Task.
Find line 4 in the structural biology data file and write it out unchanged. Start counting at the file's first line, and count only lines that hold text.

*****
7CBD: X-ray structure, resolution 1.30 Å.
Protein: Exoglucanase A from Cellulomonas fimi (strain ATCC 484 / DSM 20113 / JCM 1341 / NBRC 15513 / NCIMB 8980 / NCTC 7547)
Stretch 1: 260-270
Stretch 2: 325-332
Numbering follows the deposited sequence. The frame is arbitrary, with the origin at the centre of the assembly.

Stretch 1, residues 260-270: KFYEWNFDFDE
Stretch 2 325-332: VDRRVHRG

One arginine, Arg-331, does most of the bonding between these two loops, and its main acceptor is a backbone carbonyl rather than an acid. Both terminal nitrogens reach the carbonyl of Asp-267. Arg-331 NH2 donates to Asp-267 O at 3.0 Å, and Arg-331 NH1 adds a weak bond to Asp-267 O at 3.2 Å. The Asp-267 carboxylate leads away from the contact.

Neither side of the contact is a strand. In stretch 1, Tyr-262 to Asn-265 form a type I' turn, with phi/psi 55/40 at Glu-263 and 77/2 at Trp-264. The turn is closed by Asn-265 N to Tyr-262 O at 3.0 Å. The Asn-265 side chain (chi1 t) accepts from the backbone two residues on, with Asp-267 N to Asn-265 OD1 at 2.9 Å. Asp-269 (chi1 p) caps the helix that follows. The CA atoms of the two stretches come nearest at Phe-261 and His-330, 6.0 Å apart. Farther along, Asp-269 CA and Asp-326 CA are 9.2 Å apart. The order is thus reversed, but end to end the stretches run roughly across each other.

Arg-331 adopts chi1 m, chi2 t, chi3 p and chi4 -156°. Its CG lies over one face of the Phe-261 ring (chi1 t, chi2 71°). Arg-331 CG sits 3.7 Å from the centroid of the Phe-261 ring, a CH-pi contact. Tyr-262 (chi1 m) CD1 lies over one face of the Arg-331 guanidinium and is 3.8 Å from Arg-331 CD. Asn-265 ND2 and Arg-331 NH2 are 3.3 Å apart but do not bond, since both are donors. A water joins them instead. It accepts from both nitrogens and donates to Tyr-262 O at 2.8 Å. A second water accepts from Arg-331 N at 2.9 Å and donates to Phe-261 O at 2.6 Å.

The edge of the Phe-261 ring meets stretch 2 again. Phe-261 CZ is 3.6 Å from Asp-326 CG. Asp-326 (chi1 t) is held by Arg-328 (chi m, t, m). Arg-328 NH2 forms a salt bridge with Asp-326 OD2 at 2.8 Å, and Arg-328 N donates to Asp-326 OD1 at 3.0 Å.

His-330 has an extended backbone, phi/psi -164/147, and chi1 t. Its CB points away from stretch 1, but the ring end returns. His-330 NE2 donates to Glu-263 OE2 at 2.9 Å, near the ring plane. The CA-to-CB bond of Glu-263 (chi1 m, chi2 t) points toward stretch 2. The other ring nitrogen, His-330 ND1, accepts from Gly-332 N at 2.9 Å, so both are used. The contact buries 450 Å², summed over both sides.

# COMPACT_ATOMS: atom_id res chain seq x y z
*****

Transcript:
Stretch 2: 325-332